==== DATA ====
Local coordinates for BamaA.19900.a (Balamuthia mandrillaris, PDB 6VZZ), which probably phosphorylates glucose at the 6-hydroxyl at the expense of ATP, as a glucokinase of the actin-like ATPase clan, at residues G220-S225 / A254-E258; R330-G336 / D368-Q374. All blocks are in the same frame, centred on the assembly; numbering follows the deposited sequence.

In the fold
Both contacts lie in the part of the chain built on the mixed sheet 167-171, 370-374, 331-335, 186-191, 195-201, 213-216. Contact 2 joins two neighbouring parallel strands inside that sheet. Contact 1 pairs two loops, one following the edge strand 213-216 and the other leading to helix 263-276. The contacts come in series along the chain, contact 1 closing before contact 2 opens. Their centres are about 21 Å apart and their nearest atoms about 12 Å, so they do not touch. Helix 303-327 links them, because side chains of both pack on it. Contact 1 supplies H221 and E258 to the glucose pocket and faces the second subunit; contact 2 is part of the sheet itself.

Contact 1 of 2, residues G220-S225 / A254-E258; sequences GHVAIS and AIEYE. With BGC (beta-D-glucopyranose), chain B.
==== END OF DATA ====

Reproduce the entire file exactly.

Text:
Local coordinates for BamaA.19900.a (Balamuthia mandrillaris, PDB 6VZZ), which probably phosphorylates glucose at the 6-hydroxyl at the expense of ATP, as a glucokinase of the actin-like ATPase clan, at residues G220-S225 / A254-E258; R330-G336 / D368-Q374. All blocks are in the same frame, centred on the assembly; numbering follows the deposited sequence.

In the fold
Both contacts lie in the part of the chain built on the mixed sheet 167-171, 370-374, 331-335, 186-191, 195-201, 213-216. Contact 2 joins two neighbouring parallel strands inside that sheet. Contact 1 pairs two loops, one following the edge strand 213-216 and the other leading to helix 263-276. The contacts come in series along the chain, contact 1 closing before contact 2 opens. Their centres are about 21 Å apart and their nearest atoms about 12 Å, so they do not touch. Helix 303-327 links them, because side chains of both pack on it. Contact 1 supplies H221 and E258 to the glucose pocket and faces the second subunit; contact 2 is part of the sheet itself.

Contact 1 of 2, residues G220-S225 / A254-E258; sequences GHVAIS and AIEYE. With BGC (beta-D-glucopyranose), chain B.